Academic journal article Notes

Handel Manuscripts and the Profits of Slavery: The "Granville" Collection at the British Library and the First Performing Score of Messiah Reconsidered

Academic journal article Notes

Handel Manuscripts and the Profits of Slavery: The "Granville" Collection at the British Library and the First Performing Score of Messiah Reconsidered

Article excerpt

Debate over the significance to the broader British economy during the eighteenth century of monies from slave trading and the production and sale of slave-produced products such as sugar, molasses, rum, tobacco, coffee, and indigo continues.1 Undeniable is the fact that some families were able to buy land, build mansions, and become politically powerful in Britain thanks to the repatriation of profits.2 Like other wealthy families, those that engaged directly in the slave economy sought to enjoy the best cultural offerings of the day, which included hiring musicians to entertain and to teach, and purchasing manuscripts and printed scores of favorite works. Though we may wish it were not so, George Frideric Handel (1685-1759) himself was an investor in the official slave trading business, the Royal African Company, as was the royal family that he served.3 One in three of the persons who subscribed to the opera-producing Royal Academy of Music during 1719-27 were also investors. But rather than focus on Handel and the economic grounding of opera and oratorio seasons, I here examine how the purchase of a manuscript collection-the "Granville" collection now at the British Library-and of one notable manuscript-the first performing score of Messiah-were made possible in part thanks to slavery's profits.

THE "GRANVILLE" COLLECTION OF HANDEL MANUSCRIPTS AT THE BRITISH LIBRARY

The Granville family was among the earliest of England's investors in the colonial enterprise. William Granville (1628-1701) was raised to the peerage as Earl of Bath by Charles II in 1661, for his support of the Stuart family. His first cousin General George Monck (1608-70), Duke of Albemarle, was one of the eight initial Lords Proprietors of Carolina.4 Following the death of the duke's son Christopher in 1688, the share passed to the Earl of Bath and briefly to his son Charles, who died two weeks after his father. The share then passed to the earl's second son John (1665-1707), Baron Granville of Potheridge. Upon the baron's death it passed to Henry Somerset (1684-1714), 2d Duke of Beaufort, his stepson.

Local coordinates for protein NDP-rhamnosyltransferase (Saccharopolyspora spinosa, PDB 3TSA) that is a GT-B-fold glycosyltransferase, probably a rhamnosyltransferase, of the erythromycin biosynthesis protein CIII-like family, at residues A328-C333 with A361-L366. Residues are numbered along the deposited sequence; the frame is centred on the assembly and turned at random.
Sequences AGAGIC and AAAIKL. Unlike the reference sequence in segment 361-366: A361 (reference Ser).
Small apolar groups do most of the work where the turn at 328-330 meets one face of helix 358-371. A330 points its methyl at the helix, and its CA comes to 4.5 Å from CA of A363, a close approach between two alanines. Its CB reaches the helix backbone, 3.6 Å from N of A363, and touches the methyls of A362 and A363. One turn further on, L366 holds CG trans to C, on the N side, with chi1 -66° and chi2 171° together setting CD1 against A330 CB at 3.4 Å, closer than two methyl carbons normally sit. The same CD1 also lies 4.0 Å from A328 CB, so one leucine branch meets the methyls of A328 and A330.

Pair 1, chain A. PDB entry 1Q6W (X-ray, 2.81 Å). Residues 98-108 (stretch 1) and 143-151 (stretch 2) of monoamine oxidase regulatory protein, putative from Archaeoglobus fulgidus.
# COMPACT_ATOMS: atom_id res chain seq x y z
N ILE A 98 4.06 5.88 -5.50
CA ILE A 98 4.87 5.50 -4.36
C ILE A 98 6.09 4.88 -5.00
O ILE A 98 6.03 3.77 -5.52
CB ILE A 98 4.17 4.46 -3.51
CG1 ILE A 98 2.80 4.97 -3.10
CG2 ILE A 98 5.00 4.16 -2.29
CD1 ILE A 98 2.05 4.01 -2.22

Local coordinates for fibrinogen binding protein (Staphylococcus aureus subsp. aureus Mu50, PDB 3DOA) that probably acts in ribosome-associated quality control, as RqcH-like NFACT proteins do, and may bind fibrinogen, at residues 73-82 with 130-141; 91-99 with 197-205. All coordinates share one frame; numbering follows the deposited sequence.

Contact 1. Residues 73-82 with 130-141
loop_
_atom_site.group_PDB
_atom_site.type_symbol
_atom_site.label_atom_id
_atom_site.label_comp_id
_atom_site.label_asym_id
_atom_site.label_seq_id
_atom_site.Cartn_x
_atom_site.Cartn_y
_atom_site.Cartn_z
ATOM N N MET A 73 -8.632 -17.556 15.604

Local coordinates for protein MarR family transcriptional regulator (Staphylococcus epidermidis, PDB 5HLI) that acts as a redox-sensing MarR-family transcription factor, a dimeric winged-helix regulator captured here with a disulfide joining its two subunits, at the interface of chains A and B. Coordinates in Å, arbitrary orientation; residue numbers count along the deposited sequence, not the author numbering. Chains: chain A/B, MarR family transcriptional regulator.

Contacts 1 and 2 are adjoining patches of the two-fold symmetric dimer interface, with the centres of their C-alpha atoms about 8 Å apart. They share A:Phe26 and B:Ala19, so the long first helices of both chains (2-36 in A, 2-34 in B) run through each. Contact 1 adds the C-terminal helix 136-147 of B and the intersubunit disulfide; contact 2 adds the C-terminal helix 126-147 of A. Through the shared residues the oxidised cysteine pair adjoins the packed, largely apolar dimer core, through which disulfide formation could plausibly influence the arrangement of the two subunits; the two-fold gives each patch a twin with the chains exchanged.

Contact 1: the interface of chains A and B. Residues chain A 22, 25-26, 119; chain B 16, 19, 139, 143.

The first earl's brother Bernard Granville (1631-1701) and his wife Anne (d. 1701) initiated the branch of the family that is of greatest interest to us. They had four children who survived to adulthood. Sir Bevil (1665-1706) was an army officer and member of parliament who was appointed governor of Barbados in 1703.5 Barbados was, at that time, the most productive British colony in the West Indies, having instituted the plantation system in the 1620s.6 His brother Bernard Granville (16711723), then an army captain, accompanied him to Barbados and was an officer in the garrison there. Sir Bevil died during his return to England in 1706. Bernard was appointed a major and then lieutenant colonel and lieutenant governor of Hull, while also being a member of parliament. Their sister Anne (d. 1730), who was a maid of honor to Queen Mary, married Sir John Stanley, Baronet. He was an agent (administrative contact) in London for Barbados possibly from 1703 to 1708.7 Sir John was very well connected, having been the private secretary to the Duke of Shrewsbury, a commissioner of stamp duties (1698-1700), and secretary to successive noble holders of the office of lord chamberlain of the royal household (1697-1719).8 One of the duties of the lord chamberlain was regulation of the London theaters, and presumably it was for that reason Sir John was one of Handel's initial contacts in London in 1710, along with Dr. John Arbuthnot (1667-1735) the satirist and polymath, and the impresario J. J. Heidegger (1666-1749).9 And last but not least, the eldest Granville brother was George (1666-1735), the author and politician, who was created Baron Lansdowne in 1712, and whose wife was Lady Mary Villiers (d. 1735), the widow of Thomas Thynne and the mother of the 2d Viscount Weymouth (1710-51). It was thanks to his marriage that the Lansdownes came to live at Longleat, Wiltshire. …

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